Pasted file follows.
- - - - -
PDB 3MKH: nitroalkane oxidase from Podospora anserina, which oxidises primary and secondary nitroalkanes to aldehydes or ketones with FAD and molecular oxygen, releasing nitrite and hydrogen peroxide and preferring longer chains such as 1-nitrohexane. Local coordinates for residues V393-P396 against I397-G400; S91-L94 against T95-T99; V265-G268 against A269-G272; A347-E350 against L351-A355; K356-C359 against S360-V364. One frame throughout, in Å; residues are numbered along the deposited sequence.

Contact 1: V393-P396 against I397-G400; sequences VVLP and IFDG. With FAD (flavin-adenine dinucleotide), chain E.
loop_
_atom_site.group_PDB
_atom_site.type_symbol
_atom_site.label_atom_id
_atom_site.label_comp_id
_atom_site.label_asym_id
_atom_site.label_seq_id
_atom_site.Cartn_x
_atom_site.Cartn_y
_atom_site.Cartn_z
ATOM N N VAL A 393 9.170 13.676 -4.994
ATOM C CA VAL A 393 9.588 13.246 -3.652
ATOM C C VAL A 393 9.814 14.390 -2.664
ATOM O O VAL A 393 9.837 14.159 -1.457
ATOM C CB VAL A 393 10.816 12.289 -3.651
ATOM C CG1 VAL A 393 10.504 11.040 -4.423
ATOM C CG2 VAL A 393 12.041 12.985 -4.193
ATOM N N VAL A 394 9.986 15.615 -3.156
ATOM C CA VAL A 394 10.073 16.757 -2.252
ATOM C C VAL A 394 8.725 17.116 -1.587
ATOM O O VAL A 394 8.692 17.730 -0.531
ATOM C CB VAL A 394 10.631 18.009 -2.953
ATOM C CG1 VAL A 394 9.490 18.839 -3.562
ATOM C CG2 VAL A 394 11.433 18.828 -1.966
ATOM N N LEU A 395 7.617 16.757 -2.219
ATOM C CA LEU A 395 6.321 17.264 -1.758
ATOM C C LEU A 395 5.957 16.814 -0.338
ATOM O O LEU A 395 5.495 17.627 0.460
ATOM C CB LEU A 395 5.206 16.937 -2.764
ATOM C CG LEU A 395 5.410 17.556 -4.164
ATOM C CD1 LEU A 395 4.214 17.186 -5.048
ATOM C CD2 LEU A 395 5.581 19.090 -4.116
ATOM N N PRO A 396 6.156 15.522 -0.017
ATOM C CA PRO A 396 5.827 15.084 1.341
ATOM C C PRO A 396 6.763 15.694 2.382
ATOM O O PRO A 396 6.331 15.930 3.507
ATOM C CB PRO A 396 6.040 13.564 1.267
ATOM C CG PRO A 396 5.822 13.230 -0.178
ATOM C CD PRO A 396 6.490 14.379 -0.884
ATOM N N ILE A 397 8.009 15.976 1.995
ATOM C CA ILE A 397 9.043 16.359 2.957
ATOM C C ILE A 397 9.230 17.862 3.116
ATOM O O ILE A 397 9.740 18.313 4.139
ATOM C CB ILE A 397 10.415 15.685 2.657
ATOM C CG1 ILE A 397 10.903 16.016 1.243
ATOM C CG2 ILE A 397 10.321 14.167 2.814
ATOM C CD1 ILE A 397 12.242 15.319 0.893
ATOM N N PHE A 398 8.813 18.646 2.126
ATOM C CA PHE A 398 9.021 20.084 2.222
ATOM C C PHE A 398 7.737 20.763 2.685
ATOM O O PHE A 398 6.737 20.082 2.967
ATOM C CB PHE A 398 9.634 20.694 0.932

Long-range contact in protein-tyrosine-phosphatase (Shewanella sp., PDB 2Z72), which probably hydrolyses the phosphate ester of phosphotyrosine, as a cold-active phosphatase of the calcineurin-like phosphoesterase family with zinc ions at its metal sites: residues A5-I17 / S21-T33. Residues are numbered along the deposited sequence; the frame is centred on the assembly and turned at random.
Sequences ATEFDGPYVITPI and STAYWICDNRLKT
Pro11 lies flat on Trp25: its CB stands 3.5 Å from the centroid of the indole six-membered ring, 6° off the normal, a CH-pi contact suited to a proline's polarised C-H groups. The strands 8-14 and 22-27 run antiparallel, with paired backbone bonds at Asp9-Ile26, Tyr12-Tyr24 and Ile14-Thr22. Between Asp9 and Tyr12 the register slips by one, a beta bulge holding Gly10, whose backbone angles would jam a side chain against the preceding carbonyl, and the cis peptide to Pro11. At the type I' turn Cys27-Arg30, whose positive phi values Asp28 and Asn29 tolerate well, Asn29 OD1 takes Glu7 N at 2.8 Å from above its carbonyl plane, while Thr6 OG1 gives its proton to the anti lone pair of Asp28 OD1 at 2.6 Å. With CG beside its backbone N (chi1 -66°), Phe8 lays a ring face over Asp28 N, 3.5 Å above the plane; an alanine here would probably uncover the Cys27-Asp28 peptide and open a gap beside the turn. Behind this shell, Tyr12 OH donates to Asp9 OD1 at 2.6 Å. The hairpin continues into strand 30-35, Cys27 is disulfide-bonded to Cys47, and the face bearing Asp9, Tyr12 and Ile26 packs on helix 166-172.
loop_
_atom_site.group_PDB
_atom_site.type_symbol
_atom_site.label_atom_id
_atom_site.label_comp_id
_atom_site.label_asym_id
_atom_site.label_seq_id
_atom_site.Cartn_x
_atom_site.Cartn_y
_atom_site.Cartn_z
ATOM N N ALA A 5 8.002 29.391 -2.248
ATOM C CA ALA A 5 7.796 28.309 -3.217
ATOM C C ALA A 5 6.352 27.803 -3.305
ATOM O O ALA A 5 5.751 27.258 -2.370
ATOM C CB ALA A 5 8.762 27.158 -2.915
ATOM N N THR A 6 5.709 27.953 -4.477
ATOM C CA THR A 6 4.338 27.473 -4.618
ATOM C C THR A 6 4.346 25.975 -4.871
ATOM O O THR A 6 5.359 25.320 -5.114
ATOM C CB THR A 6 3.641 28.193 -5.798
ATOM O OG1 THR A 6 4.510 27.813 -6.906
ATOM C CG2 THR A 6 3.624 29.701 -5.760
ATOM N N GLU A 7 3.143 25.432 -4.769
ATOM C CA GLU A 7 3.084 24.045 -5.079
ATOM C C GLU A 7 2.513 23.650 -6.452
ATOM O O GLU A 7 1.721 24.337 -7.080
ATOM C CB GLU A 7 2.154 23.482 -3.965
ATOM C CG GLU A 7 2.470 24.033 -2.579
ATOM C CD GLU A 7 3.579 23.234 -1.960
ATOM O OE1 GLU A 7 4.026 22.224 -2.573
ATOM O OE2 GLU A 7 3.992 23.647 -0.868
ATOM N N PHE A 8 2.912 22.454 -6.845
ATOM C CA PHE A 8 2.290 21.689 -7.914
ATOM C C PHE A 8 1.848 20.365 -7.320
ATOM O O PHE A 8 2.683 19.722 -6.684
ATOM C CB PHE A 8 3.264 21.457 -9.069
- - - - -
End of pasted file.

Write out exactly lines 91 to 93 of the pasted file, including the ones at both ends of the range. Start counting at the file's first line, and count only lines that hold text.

ATOM C C PHE A 8 1.848 20.365 -7.320
ATOM O O PHE A 8 2.683 19.722 -6.684
ATOM C CB PHE A 8 3.264 21.457 -9.069